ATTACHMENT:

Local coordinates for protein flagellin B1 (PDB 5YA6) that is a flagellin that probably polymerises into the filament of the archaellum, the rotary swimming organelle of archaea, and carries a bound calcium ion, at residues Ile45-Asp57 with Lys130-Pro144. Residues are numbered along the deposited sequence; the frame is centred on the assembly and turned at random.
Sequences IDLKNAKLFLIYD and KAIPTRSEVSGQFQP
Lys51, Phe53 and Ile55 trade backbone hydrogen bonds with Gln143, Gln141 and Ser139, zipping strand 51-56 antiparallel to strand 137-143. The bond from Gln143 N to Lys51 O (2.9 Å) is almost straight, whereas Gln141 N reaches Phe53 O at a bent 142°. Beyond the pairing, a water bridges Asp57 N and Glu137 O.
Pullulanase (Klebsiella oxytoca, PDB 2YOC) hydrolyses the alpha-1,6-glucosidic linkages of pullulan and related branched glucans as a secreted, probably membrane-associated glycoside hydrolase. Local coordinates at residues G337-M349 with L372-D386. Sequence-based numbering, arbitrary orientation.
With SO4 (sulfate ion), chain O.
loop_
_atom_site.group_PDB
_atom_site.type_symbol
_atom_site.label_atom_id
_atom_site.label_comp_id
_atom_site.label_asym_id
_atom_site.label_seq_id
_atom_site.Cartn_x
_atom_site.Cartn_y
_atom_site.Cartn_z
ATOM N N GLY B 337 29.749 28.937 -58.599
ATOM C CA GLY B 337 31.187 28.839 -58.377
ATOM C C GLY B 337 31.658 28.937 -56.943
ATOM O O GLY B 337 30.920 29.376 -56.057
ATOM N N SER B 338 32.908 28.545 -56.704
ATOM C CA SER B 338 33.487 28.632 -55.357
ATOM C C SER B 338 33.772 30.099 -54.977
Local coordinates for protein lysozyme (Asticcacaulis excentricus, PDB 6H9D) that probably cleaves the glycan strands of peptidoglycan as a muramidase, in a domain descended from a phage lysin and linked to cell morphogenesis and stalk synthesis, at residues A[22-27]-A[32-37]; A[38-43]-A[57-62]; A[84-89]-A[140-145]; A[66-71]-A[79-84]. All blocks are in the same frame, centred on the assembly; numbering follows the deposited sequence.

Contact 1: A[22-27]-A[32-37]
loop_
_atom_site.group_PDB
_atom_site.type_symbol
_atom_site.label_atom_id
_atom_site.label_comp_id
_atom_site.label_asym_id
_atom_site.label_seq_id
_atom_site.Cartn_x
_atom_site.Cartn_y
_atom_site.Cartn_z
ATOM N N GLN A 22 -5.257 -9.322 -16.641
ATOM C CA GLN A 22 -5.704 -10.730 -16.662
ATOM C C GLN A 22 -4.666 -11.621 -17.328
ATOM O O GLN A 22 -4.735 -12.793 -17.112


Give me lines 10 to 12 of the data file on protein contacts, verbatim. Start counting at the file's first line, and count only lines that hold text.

_atom_site.label_comp_id
_atom_site.label_asym_id
_atom_site.label_seq_id